We still hadn’t moved more than the same 30 feet the second time, but the men were getting closer to us and seemed to be speeding up. We could now pick up their voices, although their words were still indiscernible. There was nowhere to go. There was no one around. There wasn’t anyone on the river or river banks. There wasn’t any activity at all on this desolate portion of the river.
They were bigger, stronger, and outnumbered us two to one.
Even with the river’s slow current, there is still a current. So attempting to work our way back upstream to get to safety would be difficult. The men were bigger, stronger, and outnumbered us two to one.
If we crossed the “No Trespassing” gates and fences, where to then? On the second pass through the woods and weeds, we did notice beyond all the gates and fences, much further off in the distance, through fields of tall grass, what looked like an old abandoned farmhouse and barn. The “NO TRESPASSING” signs all screamed loudly “do not even think about coming onto this property.” Even if there was someone living there, and that person happened to be even the least bit sympathetic to our situation, could we have made it that far in time?
At this point, only about two, maybe three minutes had passed since we first came out of the river. In those minutes, we had walked through the 40 feet of woods, observed the road, the signs, walked 30 feet east toward Nora, saw the men, walked back into the woods, back out again, and forward the same 30 feet. We were now motionless, completely struck with fear.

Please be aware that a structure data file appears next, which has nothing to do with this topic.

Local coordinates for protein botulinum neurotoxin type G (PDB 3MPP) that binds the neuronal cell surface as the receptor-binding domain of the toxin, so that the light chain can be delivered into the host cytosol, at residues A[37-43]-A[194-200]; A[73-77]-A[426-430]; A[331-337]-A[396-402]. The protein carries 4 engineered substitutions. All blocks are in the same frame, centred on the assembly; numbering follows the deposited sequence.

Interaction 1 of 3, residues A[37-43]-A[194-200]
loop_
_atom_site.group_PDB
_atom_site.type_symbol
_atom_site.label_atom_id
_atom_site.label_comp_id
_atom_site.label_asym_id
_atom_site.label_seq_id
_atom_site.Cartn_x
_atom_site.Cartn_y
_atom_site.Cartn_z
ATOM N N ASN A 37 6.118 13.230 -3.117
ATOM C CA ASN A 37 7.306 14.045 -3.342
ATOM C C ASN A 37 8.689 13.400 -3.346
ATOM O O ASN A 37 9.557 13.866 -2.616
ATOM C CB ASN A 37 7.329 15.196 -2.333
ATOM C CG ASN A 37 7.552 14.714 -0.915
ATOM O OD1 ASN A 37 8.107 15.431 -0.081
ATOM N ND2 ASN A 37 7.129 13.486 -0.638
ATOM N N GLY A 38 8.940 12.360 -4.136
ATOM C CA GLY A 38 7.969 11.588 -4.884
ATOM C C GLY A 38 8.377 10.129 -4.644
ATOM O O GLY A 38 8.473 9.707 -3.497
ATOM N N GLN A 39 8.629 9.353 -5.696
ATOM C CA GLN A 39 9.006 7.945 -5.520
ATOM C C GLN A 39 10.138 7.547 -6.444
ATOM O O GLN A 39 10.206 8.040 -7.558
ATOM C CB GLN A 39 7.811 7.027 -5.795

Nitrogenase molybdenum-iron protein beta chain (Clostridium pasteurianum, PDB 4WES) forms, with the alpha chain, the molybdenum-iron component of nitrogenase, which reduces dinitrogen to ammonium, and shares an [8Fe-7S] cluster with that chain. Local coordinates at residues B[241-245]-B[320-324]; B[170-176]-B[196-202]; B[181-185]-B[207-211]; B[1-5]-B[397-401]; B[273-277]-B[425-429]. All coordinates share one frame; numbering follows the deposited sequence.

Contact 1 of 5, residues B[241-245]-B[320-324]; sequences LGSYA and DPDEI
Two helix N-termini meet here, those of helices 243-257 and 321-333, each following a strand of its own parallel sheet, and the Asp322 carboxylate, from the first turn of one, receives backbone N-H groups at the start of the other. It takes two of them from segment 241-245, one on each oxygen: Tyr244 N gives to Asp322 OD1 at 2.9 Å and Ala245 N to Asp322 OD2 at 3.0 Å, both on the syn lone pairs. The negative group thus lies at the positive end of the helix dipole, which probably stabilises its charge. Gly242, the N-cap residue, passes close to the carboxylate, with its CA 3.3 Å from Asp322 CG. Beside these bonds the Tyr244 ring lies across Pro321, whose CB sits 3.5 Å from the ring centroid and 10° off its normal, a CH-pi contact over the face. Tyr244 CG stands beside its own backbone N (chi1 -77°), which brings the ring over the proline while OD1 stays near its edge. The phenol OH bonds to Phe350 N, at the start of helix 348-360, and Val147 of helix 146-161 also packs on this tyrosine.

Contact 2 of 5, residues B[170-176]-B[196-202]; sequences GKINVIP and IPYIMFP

We knew we were extremely vulnerable. Without options. All we could do was pray and ask God to help us, to protect us.
Adrenaline rushing, we both knew that forward (toward them) would mean our doom. We knew we were extremely vulnerable. We were WITHOUT options! All we could do was pray and ask God to help us, to protect us. Without discussion, we turned around to walk back into the woods we had just covered three times in the preceding three minutes.
As we turned around to retreat again, just coming out of the woods (somehow without making any sound at all) and only a few feet from us, was what appeared to be a middle-aged mom with her teenage son and pre-teen son. What? I mean WHAT? Are you kidding me right now?
We hadn’t seen or heard a human since the grandfather and grandson. There were no people around. No smart person would have chosen to do this journey that ended in a heavily river-obstructed area. There had been no inner tubes or watercraft of any sort following us on the river. There were no cars at the end of this road. No life. No one. We had just been in the same woods three times within the past two minutes! Where had they come from?
They looked like they had just walked into a department store, had the clothing pressed, picked bright-white Keds and white socks to match, walked out of the store, and somehow dropped into the scene.